Productivity or Dependency of Immigrants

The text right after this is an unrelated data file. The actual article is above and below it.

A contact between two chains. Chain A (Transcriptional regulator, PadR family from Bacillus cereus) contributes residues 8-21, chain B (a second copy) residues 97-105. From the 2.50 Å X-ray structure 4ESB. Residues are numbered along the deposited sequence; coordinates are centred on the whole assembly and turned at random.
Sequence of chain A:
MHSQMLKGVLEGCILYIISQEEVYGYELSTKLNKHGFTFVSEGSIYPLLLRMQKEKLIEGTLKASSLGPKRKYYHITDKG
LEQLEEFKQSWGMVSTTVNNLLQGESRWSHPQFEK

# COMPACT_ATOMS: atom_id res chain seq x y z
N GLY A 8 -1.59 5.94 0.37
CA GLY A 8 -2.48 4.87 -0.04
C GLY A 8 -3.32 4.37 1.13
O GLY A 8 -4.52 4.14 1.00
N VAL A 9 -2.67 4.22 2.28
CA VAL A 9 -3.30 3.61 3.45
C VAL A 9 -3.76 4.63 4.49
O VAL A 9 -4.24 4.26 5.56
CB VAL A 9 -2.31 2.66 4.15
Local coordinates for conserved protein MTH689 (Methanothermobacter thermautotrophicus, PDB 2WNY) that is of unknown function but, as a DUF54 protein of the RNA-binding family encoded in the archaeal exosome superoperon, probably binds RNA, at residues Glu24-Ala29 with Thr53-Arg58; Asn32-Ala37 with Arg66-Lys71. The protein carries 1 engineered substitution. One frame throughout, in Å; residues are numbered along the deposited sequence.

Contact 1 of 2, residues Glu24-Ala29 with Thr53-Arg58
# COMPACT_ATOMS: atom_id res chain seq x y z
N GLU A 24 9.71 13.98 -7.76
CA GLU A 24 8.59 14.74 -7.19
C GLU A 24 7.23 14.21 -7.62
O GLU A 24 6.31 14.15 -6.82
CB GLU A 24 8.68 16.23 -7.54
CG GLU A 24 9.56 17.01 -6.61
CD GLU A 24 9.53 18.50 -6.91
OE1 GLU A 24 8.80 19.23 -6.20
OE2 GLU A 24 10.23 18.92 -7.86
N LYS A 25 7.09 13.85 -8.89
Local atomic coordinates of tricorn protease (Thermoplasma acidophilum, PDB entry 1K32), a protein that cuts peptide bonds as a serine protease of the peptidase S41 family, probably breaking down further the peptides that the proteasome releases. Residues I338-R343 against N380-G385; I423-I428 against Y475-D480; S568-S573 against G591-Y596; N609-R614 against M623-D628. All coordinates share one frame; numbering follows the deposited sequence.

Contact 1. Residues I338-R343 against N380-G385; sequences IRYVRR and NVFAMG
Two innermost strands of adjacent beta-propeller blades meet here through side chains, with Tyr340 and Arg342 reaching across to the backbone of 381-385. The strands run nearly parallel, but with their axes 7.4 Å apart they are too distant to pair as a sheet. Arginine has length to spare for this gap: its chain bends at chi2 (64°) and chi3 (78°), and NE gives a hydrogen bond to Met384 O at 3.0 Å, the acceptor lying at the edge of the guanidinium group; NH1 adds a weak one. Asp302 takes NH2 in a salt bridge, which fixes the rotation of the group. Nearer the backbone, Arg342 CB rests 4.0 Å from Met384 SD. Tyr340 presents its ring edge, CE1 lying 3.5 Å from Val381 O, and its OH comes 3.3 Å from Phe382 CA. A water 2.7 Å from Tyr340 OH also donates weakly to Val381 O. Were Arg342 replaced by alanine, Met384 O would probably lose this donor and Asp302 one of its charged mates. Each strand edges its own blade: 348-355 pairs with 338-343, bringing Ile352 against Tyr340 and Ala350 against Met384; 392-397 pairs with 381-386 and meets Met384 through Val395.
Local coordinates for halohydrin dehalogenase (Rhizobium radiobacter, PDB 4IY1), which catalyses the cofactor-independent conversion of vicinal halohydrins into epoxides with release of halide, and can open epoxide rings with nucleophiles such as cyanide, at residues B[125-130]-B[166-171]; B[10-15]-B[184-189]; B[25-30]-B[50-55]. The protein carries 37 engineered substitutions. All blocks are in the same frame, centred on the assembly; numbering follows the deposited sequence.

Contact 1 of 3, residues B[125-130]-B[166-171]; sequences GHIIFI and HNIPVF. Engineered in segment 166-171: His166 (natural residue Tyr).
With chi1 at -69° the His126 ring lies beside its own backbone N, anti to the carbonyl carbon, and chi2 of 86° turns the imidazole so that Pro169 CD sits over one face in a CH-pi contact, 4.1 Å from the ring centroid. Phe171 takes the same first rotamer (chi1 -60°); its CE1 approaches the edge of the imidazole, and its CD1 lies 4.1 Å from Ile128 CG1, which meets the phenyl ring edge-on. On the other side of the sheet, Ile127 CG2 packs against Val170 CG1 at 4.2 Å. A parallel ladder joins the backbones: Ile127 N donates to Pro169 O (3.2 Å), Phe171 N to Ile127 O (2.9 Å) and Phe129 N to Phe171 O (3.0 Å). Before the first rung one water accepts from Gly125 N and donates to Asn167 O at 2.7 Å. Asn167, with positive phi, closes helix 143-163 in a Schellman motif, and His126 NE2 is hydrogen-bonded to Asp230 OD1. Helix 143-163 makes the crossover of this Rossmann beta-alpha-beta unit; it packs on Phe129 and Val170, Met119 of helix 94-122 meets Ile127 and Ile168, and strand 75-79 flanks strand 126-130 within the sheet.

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Productivity or Dependency of Immigrants As the years pass, America becomes an increasingly diverse civilization. Millions of people are enticed to leave their homeland and cross national borders to enhance their quality of life. America represents grand possibilities of better jobs, improved familial economic conditions and an education, whether it be learning a trade or receiving formal academic guidance. Immigrants are stereotypically viewed upon as those who accept the lowest paying jobs that most native-born Americans will not take, which is considered to be productive in nature for the benefit of the American economy. Yet, to the natives of the host country, immigrants are seen as a threat by competing for those scarce jobs that do not require any education or training, especially during an era where unemployment is on the rise. However, isn’t it better for the economy if the immigrants entering the country are productive, even in the lower paying jobs, rather than dependent on financial aide from the government? This question will be addressed, while comparing two different groups of migrants, the Tongans and the Hmong people, in their experiences of productivity versus dependency as they assimilate in America. Historically, the western culture reigns superior in America, and still stands true today. Immigrants and refugees are compelled to assimilate to the western culture, especially acquiring the language skills needed to communicate with the majority. Learning English is a very difficult task according to the majority of immigrants, including the Hmong and the Tongans. The Hmong originated from China, but had moved around to Thailand, Laos and Vietnam. Their journey to the United States was a long, distressful ... ... middle of paper ... ...this, tension between the two groups could escalate, instilling resentment towards immigrants and refugees by the native-born Americans, and fear of being discriminated against for the immigrants. There has been talk of closing America’s doors, especially after September 11th, or only allowing educated immigrants in who will produce for the economy rather than strain our financial resources. These are extremist ideas and would only create global resentment towards America. Thus, there needs to be some form of meeting in the middle and it is up to our government to appease both sides, in order to maintain America’s tradition of opportunity for all. References: Koltyk, J., New Pioneers in the Heartland, 1998, Allyn & Bacon, Needham Heights, MA. Small, C., From Tongan Villages to American Suburbs, 1997, Cornell University Press, United States of America.
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